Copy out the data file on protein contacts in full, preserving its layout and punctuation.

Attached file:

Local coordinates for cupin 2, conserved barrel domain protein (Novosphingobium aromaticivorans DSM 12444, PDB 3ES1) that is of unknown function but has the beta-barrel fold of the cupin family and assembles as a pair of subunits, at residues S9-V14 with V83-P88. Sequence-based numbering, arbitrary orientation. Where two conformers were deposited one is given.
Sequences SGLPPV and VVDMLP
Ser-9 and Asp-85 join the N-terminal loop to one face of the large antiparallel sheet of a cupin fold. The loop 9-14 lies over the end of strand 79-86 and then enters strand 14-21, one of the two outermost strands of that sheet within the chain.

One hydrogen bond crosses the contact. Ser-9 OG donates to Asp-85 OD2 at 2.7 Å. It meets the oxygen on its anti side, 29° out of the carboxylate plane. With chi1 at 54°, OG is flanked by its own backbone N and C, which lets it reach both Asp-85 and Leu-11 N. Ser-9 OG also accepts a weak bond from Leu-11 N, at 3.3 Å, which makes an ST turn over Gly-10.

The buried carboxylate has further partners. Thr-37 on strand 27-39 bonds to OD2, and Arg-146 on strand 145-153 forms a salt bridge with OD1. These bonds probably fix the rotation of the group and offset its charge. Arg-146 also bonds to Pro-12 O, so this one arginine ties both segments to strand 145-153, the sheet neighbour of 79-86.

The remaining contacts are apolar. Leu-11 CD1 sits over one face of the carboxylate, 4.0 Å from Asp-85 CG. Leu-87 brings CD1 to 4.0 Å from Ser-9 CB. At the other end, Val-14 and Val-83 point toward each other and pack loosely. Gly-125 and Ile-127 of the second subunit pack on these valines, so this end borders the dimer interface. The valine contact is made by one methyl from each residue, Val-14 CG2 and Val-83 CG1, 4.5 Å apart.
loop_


Local coordinates for cupin 2, conserved barrel domain protein (Novosphingobium aromaticivorans DSM 12444, PDB 3ES1) that is of unknown function but has the beta-barrel fold of the cupin family and assembles as a pair of subunits, at residues S9-V14 with V83-P88. Sequence-based numbering, arbitrary orientation. Where two conformers were deposited one is given.
Sequences SGLPPV and VVDMLP
Ser-9 and Asp-85 join the N-terminal loop to one face of the large antiparallel sheet of a cupin fold. The loop 9-14 lies over the end of strand 79-86 and then enters strand 14-21, one of the two outermost strands of that sheet within the chain.

One hydrogen bond crosses the contact. Ser-9 OG donates to Asp-85 OD2 at 2.7 Å. It meets the oxygen on its anti side, 29° out of the carboxylate plane. With chi1 at 54°, OG is flanked by its own backbone N and C, which lets it reach both Asp-85 and Leu-11 N. Ser-9 OG also accepts a weak bond from Leu-11 N, at 3.3 Å, which makes an ST turn over Gly-10.

The buried carboxylate has further partners. Thr-37 on strand 27-39 bonds to OD2, and Arg-146 on strand 145-153 forms a salt bridge with OD1. These bonds probably fix the rotation of the group and offset its charge. Arg-146 also bonds to Pro-12 O, so this one arginine ties both segments to strand 145-153, the sheet neighbour of 79-86.

The remaining contacts are apolar. Leu-11 CD1 sits over one face of the carboxylate, 4.0 Å from Asp-85 CG. Leu-87 brings CD1 to 4.0 Å from Ser-9 CB. At the other end, Val-14 and Val-83 point toward each other and pack loosely. Gly-125 and Ile-127 of the second subunit pack on these valines, so this end borders the dimer interface. The valine contact is made by one methyl from each residue, Val-14 CG2 and Val-83 CG1, 4.5 Å apart.
loop_